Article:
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While the plunge in ridership has left some wondering if commuter rail is dying, others see a rare opportunity to reinvent the suburb-to-city service into something very different. But it won’t be cheap or easy.
State lawmakers will begin using the latest census data to redraw legislative and congressional district lines in an attempt to help the majority party maintain control. New district lines will be used in 2022.
A small company in Franklinton is trying to convert old tires into oil, syngas and other commodities that could be used to power a variety of things. The company’s first aim is to use it to mine cryptocurrencies.
From 2010 to 2018, Black and Latino people accounted for 7 and 47 percent, respectively, of jail bookings in Orange County, despite being just 2 and 35 percent of the county’s population.
State Sen. Mona Das has proposed a bill that would increase the requirements of post-consumer-use recycled contents, limit the use of plastic utensils and straws and ban the use of plastic foam.
Many of them are more interested in pandering to hungry corporations than they are in making investments in their citizens.
While conservatives favor blunt language, progressives are more attuned to its potential harm, sometimes to the point of denying words their simple meaning.
An unexpected resignation has forced the Pennsylvania city to fill two IT department lead positions. The city has enacted an emergency declaration to contract directly with Bedrock Technology, which will cover IT services in the meantime.
The pandemic put thousands of employees out of work, but Amazon doubled its workforce in California’s capital city to accommodate increased delivery demands. It is now the fourth leading nongovernment employer in the area.
To maintain the revenue from the gas tax even as vehicles transition away from gasoline, a bill would require fuel-efficient vehicles to pay a fee for every mile they drive starting in 2026.
Lawmakers expected to have to make drastic cuts and enact furloughs when the session began in January. But with the $1.35 billion bailout from federal relief funds, the Legislature could approve the $31.2 billion budget.
Jessica Benham has faced disadvantages that would keep most people out of politics. She hasn’t let that stop her from getting elected to the state Legislature.
The Internet law may be the first of its kind and aims to connect the 40 percent of households that have incomes of less than $30,000 a year and the 34 percent of Black households that don’t have Internet at home.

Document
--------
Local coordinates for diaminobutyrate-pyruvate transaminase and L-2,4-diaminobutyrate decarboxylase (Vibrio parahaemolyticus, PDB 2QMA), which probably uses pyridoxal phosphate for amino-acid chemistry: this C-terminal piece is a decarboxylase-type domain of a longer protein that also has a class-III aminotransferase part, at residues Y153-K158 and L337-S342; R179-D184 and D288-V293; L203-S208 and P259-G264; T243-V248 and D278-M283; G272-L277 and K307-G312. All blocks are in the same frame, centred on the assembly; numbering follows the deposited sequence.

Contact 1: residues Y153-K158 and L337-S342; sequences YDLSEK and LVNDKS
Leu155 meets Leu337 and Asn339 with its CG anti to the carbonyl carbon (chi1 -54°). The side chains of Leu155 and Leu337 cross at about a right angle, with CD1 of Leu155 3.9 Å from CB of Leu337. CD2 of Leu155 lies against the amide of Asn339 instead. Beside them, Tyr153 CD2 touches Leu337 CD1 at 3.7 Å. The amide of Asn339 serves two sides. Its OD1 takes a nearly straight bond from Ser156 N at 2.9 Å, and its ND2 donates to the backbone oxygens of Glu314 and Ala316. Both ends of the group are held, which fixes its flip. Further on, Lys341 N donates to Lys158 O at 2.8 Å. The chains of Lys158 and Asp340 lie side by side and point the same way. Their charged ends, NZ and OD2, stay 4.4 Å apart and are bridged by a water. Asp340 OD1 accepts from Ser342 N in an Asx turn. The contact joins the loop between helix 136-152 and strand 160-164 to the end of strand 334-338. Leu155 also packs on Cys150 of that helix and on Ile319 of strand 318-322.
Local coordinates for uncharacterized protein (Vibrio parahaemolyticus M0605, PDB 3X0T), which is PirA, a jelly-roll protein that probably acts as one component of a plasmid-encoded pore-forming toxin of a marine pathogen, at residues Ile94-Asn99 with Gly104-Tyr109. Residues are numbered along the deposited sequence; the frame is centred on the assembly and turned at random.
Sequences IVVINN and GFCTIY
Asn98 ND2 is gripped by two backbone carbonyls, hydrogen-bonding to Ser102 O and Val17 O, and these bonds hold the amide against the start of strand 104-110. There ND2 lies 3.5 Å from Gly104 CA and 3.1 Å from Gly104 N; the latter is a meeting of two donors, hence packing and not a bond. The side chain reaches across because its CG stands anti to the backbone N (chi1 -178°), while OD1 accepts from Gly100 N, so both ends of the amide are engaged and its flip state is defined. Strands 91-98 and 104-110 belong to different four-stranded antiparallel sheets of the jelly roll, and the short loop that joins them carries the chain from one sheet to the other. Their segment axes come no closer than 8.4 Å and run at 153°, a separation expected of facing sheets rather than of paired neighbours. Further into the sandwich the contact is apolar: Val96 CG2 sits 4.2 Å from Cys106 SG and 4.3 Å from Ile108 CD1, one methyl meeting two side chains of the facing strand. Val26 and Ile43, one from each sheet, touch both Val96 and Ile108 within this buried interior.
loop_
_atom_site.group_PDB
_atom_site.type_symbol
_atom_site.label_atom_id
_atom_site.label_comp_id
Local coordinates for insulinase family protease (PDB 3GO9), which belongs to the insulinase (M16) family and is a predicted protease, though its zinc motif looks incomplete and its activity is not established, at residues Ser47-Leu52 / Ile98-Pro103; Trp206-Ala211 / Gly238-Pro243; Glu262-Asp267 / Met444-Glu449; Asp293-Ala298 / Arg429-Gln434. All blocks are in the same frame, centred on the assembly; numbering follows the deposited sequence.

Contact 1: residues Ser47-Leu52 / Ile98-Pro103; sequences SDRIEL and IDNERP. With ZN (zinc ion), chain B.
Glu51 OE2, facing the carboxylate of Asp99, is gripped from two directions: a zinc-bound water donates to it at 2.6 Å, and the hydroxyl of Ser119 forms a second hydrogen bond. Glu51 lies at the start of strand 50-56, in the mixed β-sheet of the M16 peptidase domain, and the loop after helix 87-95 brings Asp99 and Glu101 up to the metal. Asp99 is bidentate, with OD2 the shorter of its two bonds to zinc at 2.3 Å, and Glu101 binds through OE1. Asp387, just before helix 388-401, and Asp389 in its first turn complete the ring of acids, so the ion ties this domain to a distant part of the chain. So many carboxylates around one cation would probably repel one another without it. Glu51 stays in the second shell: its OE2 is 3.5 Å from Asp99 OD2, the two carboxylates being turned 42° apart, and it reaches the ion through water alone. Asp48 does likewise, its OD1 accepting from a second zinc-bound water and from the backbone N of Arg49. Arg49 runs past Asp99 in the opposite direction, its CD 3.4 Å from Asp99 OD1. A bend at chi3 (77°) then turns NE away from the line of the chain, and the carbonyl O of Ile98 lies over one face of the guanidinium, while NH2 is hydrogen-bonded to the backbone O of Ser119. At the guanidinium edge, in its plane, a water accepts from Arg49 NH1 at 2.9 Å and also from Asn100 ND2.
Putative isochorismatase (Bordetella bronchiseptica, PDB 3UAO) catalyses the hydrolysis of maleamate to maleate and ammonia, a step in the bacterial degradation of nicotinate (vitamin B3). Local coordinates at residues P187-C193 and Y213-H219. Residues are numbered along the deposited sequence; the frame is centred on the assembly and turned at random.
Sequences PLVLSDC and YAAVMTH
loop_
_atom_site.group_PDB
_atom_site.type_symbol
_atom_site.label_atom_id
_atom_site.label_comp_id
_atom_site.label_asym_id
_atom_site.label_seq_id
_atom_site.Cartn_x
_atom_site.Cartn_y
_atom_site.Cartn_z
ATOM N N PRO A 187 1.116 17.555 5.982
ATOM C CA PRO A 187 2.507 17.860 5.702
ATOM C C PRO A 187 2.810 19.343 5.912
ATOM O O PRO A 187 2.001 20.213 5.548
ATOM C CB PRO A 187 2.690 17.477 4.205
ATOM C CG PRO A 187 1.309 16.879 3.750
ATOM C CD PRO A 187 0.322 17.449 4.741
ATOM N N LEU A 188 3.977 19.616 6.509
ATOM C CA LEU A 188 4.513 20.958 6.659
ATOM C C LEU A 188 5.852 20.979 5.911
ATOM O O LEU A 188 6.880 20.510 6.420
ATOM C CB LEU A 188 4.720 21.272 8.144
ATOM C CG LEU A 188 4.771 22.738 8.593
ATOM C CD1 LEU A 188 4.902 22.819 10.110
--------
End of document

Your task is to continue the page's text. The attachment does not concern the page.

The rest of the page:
The bill would allow consumers to sue big companies for data privacy violations and has received bipartisan support. Big businesses are those with at least $50 million in revenue and collect data from more than 50,000 residents.
Democratic and Republican states have sparred over COVID-19 regulations since the pandemic began more than a year ago. But the state competitions overshadow the fact that the nation, overall, should have fared better.
The role of Asian citizens in politics and public life is a story that will surprise a good many Americans.
The coronavirus pandemic and the 2020 elections have increased the number of states preempting local laws and ordinances, especially where cities and states were run by different political parties.
A report from WalletHub ranked the diversity of 501 cities, using thirteen different metrics. Houston, Texas, was the most diverse while Provo, Utah, was the least.
There has been a significant decline in carjackings, robberies and shootings since the launch of a controversial surveillance project six years ago. But it’s unclear if the decrease was a direct result of the program.
City officials may use some of the $115 million it will receive from the state to restore or reimagine public transit usage to increase access and efficiency. But the public must buy in for the investment to pay off.
While research shows that more diverse juries come to fairer decisions than homogenous ones, a survey found that most Washington juries lacked diversity. Officials are working to change that.
The Colorado city is considering a $1 hourly fee for those who charge their electric vehicles at city-owned charging stations. The fee will help pay for the cost of owning and maintaining the stations.
Can the government regulate information shared by social media companies during an election? According to one West Virginia lawmaker, the answer is "yes." The ACLU, however, says not so fast.
Colleges make billions from the feats of student athletes. Recent bills could open the door for athletes to receive compensation beyond their scholarships.
If 60 percent of the county’s residents get at least one dose by May 11, public health officials will change the mask mandate to a recommendation. If COVID numbers worsen, the county will reinstate the mandate.
Despite the dry conditions, Gavin Newsom has not yet declared an official drought emergency. Many believe that the recall threat against the governor is preventing the declaration.
The Georgia county spent $38.3 million during the 2020 election cycle, nearly four times the amount spent in 2016. But officials expect that the election price tag will only continue to grow.
The region in Colorado is slowly emerging as a hub for quantum technology, which is already being used in cellphones and medical devices, and could provide a major boost to the state’s economy.
Like brick and mortar charter schools, cyber-charters are funded by contributions from public school districts. Districts pay the online schools an annual rate for each of their students who opt to enroll in one.
Usually, companies use this power to secure financial benefits for themselves, such as tax or regulation relief. But increasingly, they're using it for social causes as well.
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